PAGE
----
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Sad News.

Me and Mum.

My mum passed away earlier today.

Everything on this website and all the adventure I’ve done came from my imagination, which came from her.

The search for adventure will have to stop for a little while.

I hope you all understand.


Ill in Bed.

Me ill in bed, on a trip to Spain, some years ago. Hellish !.

Sorry that the website hasn’t been updated recently, I’ve been really ill now for 4 days. I also left my IPhone in Manchester, so haven’t been contactable since then.

I’ll be up and about tomorrow, and back at work. Next time, I will make sure I have a print out of all my mobile numbers.

Wirral Coastal Path.

The international docks near Hamilton Square.

I try to go walking every weekend now (mostly on a Sunday if I can). Although I’m working again now, I learned how to organise an adventure for £5 while I was unemployed, and I continue to “invent” new ones.

The Wirral Coastal path, runs from Hamilton Square to West Kirby and is about 12 miles. It ends where the Wirral Way begins, so the 2 can be combined to make a smart 25 mile walk.

A return ticket from Chester to West Kirby, costs £4.40. You get off the train at Hamilton Square, do the walk, and get back on the train at one of several stations, upto and including West Kirby. Bottle of water, flask of coffee, home made packed lunch, all in for less than a fiver.

I met up with my companions, Amelia and Tony. We arrived (well some of us did !) at the last possible minute before the train left. A misunderstanding about who was bringing what, made a re-distribution of gear a necessity (subsequently, on a windy day, I was cold for most of the route, as I had to lend out my Hagloff jacket).

Setting of from Hamilton Square, we walk along the water front, with spectacular views of Liverpool. After about a mile, you have to head inland, as one of the docks, is an international port (or as international as Ireland gets) and as such, is a secure facility. Its just a shame that you cant walk the whole way along the waterfront.

A section of the Wirral coastal path.

Once we leave Seacombe ferry port, the route changes, and landscapes like the one above form much of the rest of the route, with Sand-dunes to the left, a path down the middle, and a beach to the right.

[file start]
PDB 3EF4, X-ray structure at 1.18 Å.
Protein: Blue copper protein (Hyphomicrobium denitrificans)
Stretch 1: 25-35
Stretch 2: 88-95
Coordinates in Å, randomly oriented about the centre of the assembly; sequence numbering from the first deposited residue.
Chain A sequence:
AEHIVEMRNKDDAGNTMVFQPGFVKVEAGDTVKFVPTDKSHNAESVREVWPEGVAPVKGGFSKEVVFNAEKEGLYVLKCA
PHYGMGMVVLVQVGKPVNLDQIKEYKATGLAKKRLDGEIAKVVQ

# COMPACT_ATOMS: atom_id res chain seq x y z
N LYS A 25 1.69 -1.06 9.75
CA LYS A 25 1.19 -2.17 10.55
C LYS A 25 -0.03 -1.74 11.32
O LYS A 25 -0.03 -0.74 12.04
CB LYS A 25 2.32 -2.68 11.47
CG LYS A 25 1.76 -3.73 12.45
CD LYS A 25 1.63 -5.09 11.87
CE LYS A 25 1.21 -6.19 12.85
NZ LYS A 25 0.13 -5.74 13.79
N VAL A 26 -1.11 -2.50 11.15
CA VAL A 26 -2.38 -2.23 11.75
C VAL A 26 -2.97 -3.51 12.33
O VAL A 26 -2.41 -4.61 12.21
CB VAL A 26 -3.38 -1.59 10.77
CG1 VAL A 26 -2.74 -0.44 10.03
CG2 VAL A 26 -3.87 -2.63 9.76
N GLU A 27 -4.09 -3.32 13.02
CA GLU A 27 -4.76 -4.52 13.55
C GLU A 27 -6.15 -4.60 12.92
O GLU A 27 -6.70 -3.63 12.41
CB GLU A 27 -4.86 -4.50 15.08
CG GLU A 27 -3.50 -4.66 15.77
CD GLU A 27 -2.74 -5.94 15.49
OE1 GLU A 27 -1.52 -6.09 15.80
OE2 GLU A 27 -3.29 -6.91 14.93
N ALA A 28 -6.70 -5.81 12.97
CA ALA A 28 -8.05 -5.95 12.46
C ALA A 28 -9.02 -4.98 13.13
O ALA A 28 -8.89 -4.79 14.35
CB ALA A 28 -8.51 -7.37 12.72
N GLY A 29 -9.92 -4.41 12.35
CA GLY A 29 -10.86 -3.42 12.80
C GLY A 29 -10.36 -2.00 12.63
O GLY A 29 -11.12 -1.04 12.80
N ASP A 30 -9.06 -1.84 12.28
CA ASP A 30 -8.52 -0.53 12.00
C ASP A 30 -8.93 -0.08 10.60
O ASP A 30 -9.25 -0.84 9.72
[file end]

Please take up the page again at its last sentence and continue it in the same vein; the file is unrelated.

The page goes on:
It being a coastal path, it’s pretty flat. Unlike the Wirral Way though, there was virtually no cover, so although it was dry all day, when the wind came howling, you had to take it on the chin.

As you can see from this picture, we could either walk along the concrete path, or along the sandy beach. Luckily, I had my old trainers on (walking boots on concrete is about the best way to get impossibly blistered feet I know off).

Fort Perch Rock.

As we get close to New Brighton, we see Fort Perch Rock (a Naval fort, built during the Napolionic wars). I wanted to go inside, but it was about £4, which I thought was just too expensive.

We tried to find somewhere to sit and eat our sandwiches, but it was really windy.

We reached New Brighton, which to say the least, was a surprise. There must be about 20 chippy’s in close proximity. Some sort of “poncy” theatre, which looks completely out of place. A strip club, which didn’t look out of place at all, and a fairground (which reminded me of all the reasons I don’t go to fairgrounds).

Moving on, we left New Brighton behind, and the beaches opened up before us (there were loads of people wind surfing and stuff like that).

The Beach.

We decided not to walk all the way to West Kirby, and instead, catch the train back from Moreton.

For eight years, I worked at a company,  with one of its offices in Moreton. I frequently got the train back, which was a ten minute walk along a straight road. Just near the the station, the road climbed to a steep hill, and I always wondered for all of those year’s what was on the other side.

As a walked along a familiar looking road, inland (the opposite direction) and climbed to the top of the hill. I realised that the road to the Train Station, continues on to the beach.

The logo of this website, is someone (me actually) sat on a sofa, with a mountain behind him. The idea is that someone is relaxing, and adventures becons close buy, but he doesn’t see it and doesnt realise just how close it is.

I must have had several hundred lunch hours when I worked in Moreton, and never realised an interesting beach walk was 10 minutes away.

Well, anther cracking day out, and it was great to see that Travel “War Dog” again, Tony.


Well, all systems go for my birthday next Saturday the 8th. Full details here.

Sir Ranulph Fiennes, listed in the Guiness book of records as the worlds greatest living adventurer.

On my first Inter-railing trip, I took a book called Living Dangerously, it was the autobiography of Sir Ranulph Fiennes.

Ran is one of my life hero’s, and I was delighted to read recently, that he will be visiting Chester on the 24th of June. Full details here.

I’ve added 2 things to 17 things I like, so its now called 19 things I like.

Hanging Tents.